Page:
April 15, 2013
I love a cake that is not pretentious. One that does not demand some sort of special event such as a birthday, nor hours spent frosting and decorating. Just a simple, yet elegant treat to bake for almost any occasion. This Flourless Orange and Almond Cake is exactly that cake. Oranges, cooked and pureed, mix with almond meal, eggs, and sugar to create an incredibly moist and fragrant dessert. The toasted almonds give the caramelized top just a bit of crunch. The cake is great even a day later, so do not be afraid to make it in advance.
November 11, 2012
Thanksgiving is never at our home. Each year we alternate between my and my husband’s parents’ homes. This holiday is decidedly my favorite. I love the cool weather, the rustling of leaves, the family crammed into the kitchen to gossip, stir, and sip. And of course the food. Each of the homes we visit have special dishes that we love, but since each year we miss one of the homes, I like to make our favorites ahead of time so we do not miss out.
Stuffed Winter Squash with Rice and Sausage recipe is a take on my family’s traditional Thanksgiving stuffing. My parents have hosted Thanksgiving every year for my entire life (and longer). Each year they put on an impressive spread with many mouth-watering dishes, but my favorite is by far the rice stuffing. Inspired by their once neighbors and long-time friends, my parents early on shunned the bread stuffings they were raised on and adopted a rice version of the dish. Wild rice baked along with flavorful Italian sausage, fresh vegetables and herbs to make a tasty, toothsome (not to mention gluten-free) side dish. This stuffing is delicious baked in the bird or baked in a greased casserole dish, but love the look and taste of baking it in delicata squash halves. It also makes for very tidy serving. The stuffing can be made ahead a day or two and kept covered in the refrigerator or a couple of weeks ahead and kept in the freezer. Wait to stuff the squash halves until the day of baking. One of the squash boats is a generous serving, perfect if it is your main side dish. If you are serving it with many side dishes, such as on Thanksgiving, they neatly cut in half.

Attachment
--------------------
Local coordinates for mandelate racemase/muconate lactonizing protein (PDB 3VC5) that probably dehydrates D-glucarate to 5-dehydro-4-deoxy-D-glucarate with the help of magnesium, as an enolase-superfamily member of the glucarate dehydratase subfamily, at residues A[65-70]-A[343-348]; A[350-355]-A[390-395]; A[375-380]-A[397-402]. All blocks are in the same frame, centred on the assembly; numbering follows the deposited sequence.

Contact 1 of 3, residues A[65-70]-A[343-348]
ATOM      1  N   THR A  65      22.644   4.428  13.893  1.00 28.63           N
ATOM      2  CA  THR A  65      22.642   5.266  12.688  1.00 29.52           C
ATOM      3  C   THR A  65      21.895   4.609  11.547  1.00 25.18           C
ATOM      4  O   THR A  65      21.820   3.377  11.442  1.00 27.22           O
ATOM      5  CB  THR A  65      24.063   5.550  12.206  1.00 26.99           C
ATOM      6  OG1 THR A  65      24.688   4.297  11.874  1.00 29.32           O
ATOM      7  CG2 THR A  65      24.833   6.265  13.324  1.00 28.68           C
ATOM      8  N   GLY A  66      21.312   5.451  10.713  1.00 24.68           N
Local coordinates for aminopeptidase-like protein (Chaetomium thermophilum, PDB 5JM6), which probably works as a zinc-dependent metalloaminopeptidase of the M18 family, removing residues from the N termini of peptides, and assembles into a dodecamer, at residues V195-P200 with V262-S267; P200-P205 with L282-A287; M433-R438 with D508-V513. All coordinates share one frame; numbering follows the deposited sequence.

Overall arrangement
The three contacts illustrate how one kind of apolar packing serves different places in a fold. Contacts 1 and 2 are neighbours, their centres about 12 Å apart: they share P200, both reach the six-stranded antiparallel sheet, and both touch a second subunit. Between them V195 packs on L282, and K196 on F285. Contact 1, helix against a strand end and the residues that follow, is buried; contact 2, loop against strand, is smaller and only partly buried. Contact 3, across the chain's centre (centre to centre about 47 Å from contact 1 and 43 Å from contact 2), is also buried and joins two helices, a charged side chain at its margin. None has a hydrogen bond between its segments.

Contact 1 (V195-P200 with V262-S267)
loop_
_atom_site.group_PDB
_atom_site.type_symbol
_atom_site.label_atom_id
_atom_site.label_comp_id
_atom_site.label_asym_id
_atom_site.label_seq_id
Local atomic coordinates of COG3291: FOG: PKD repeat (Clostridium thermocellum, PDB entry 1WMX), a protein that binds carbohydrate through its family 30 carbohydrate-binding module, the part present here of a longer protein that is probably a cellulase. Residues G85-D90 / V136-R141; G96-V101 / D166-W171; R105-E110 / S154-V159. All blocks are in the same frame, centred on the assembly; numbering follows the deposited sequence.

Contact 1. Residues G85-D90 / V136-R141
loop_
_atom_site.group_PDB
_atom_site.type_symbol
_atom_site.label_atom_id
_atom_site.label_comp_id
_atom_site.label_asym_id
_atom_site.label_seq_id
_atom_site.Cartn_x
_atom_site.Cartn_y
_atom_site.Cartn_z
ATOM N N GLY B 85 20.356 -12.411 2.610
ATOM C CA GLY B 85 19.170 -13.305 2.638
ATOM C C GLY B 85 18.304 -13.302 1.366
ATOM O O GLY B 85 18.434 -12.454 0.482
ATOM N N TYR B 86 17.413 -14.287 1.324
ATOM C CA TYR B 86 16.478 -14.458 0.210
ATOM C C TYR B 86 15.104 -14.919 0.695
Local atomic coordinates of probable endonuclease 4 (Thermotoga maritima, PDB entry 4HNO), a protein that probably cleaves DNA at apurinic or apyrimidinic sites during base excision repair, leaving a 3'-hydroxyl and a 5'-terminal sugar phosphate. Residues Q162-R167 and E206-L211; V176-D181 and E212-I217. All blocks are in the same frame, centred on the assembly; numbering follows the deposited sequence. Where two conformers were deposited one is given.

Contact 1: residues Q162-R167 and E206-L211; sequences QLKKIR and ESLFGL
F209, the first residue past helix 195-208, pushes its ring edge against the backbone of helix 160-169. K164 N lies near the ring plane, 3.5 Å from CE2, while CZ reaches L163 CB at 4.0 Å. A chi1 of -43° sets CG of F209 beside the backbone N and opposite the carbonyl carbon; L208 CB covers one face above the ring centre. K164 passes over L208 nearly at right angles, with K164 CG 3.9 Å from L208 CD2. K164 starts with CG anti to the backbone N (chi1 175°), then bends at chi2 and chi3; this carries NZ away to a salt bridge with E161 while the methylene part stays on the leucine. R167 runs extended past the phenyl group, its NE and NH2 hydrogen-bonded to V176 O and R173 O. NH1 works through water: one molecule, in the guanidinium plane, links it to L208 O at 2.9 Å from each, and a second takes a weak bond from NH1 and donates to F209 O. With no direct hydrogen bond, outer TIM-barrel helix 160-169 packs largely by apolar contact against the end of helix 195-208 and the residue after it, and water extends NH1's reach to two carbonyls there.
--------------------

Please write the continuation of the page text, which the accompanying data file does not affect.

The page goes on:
November 19, 2011
Pumpkin pie is essential at any Thanksgiving feast, but to be honest it is not the part of the meal that I look forward to. After a heavy meal of turkey, gravy, and of course stuffing, I find it hard to rally excitement for pie. Generally I enjoy a few bites of the filling and leave the crust lonely on the plate. This is what got me thinking about skipping the crust completely and making a pumpkin pudding in its place.
Pumpkin Coconut Pudding is a thick, silky coconut milk based pudding seasoned with traditional pie spices. This rich pudding is familiar enough to satisfy the expectation of a Thanksgiving pumpkin dessert, yet different enough to stand out as something special. Using coconut milk means that the pudding (without the whipped cream) is actually vegan, so you can safely serve to a mixed crowd including those lactose and gluten intolerant folks who seem to be cropping up in every family. This pudding could not be simpler to make. Heat the coconut milk and pumpkin, then stir in a slurry of spices and cornstarch to thicken it. For a casual fare, spoon it directly from a serving bowl and let guests add their own toppings. For a fancier presentation, spoon hot pudding into beautiful dishes or glasses and decoratively top before serving. This may be a break in tradition, but who knows, perhaps I am not the only one who is happy to leave the crust behind.